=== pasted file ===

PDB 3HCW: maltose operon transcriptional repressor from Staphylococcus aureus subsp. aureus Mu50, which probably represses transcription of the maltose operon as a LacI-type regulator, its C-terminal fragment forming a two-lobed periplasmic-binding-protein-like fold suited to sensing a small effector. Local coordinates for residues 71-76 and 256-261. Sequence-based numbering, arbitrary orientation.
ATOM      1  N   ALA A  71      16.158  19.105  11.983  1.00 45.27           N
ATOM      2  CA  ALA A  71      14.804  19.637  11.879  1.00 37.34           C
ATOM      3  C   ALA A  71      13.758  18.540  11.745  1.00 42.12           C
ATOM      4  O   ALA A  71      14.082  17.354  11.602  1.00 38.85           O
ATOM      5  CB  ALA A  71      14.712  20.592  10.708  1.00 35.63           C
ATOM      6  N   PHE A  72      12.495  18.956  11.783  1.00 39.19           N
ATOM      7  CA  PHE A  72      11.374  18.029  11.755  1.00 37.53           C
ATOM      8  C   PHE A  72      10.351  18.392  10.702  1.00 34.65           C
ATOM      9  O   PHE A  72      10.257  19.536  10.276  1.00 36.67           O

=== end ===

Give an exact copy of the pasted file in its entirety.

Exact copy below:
PDB 3HCW: maltose operon transcriptional repressor from Staphylococcus aureus subsp. aureus Mu50, which probably represses transcription of the maltose operon as a LacI-type regulator, its C-terminal fragment forming a two-lobed periplasmic-binding-protein-like fold suited to sensing a small effector. Local coordinates for residues 71-76 and 256-261. Sequence-based numbering, arbitrary orientation.
ATOM      1  N   ALA A  71      16.158  19.105  11.983  1.00 45.27           N
ATOM      2  CA  ALA A  71      14.804  19.637  11.879  1.00 37.34           C
ATOM      3  C   ALA A  71      13.758  18.540  11.745  1.00 42.12           C
ATOM      4  O   ALA A  71      14.082  17.354  11.602  1.00 38.85           O
ATOM      5  CB  ALA A  71      14.712  20.592  10.708  1.00 35.63           C
ATOM      6  N   PHE A  72      12.495  18.956  11.783  1.00 39.19           N
ATOM      7  CA  PHE A  72      11.374  18.029  11.755  1.00 37.53           C
ATOM      8  C   PHE A  72      10.351  18.392  10.702  1.00 34.65           C
ATOM      9  O   PHE A  72      10.257  19.536  10.276  1.00 36.67           O